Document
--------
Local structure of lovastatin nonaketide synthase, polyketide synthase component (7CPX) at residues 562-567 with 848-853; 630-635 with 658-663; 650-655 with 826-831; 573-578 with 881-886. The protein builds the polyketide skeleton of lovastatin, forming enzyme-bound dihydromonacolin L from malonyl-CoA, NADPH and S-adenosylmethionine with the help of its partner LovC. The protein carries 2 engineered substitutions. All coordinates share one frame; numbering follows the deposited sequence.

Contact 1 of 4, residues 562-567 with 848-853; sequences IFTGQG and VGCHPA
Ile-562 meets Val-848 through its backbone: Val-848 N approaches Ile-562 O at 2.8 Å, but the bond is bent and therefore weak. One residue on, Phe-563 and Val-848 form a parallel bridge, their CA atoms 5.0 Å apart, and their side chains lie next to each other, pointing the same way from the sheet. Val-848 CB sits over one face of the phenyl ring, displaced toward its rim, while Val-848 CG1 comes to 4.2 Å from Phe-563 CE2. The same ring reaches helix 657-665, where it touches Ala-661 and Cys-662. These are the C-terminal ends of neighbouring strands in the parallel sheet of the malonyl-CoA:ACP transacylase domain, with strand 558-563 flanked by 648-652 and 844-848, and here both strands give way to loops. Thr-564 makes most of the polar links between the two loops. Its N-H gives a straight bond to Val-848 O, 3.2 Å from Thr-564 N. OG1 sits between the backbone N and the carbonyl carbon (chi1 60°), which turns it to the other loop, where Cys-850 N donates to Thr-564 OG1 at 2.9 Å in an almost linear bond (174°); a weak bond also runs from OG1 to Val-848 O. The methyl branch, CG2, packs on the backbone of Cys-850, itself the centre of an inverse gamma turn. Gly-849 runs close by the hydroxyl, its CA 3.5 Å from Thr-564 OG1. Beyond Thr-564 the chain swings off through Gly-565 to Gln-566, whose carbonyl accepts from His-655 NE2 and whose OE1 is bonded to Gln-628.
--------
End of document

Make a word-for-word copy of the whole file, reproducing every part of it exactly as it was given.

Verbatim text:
Local structure of lovastatin nonaketide synthase, polyketide synthase component (7CPX) at residues 562-567 with 848-853; 630-635 with 658-663; 650-655 with 826-831; 573-578 with 881-886. The protein builds the polyketide skeleton of lovastatin, forming enzyme-bound dihydromonacolin L from malonyl-CoA, NADPH and S-adenosylmethionine with the help of its partner LovC. The protein carries 2 engineered substitutions. All coordinates share one frame; numbering follows the deposited sequence.

Contact 1 of 4, residues 562-567 with 848-853; sequences IFTGQG and VGCHPA
Ile-562 meets Val-848 through its backbone: Val-848 N approaches Ile-562 O at 2.8 Å, but the bond is bent and therefore weak. One residue on, Phe-563 and Val-848 form a parallel bridge, their CA atoms 5.0 Å apart, and their side chains lie next to each other, pointing the same way from the sheet. Val-848 CB sits over one face of the phenyl ring, displaced toward its rim, while Val-848 CG1 comes to 4.2 Å from Phe-563 CE2. The same ring reaches helix 657-665, where it touches Ala-661 and Cys-662. These are the C-terminal ends of neighbouring strands in the parallel sheet of the malonyl-CoA:ACP transacylase domain, with strand 558-563 flanked by 648-652 and 844-848, and here both strands give way to loops. Thr-564 makes most of the polar links between the two loops. Its N-H gives a straight bond to Val-848 O, 3.2 Å from Thr-564 N. OG1 sits between the backbone N and the carbonyl carbon (chi1 60°), which turns it to the other loop, where Cys-850 N donates to Thr-564 OG1 at 2.9 Å in an almost linear bond (174°); a weak bond also runs from OG1 to Val-848 O. The methyl branch, CG2, packs on the backbone of Cys-850, itself the centre of an inverse gamma turn. Gly-849 runs close by the hydroxyl, its CA 3.5 Å from Thr-564 OG1. Beyond Thr-564 the chain swings off through Gly-565 to Gln-566, whose carbonyl accepts from His-655 NE2 and whose OE1 is bonded to Gln-628.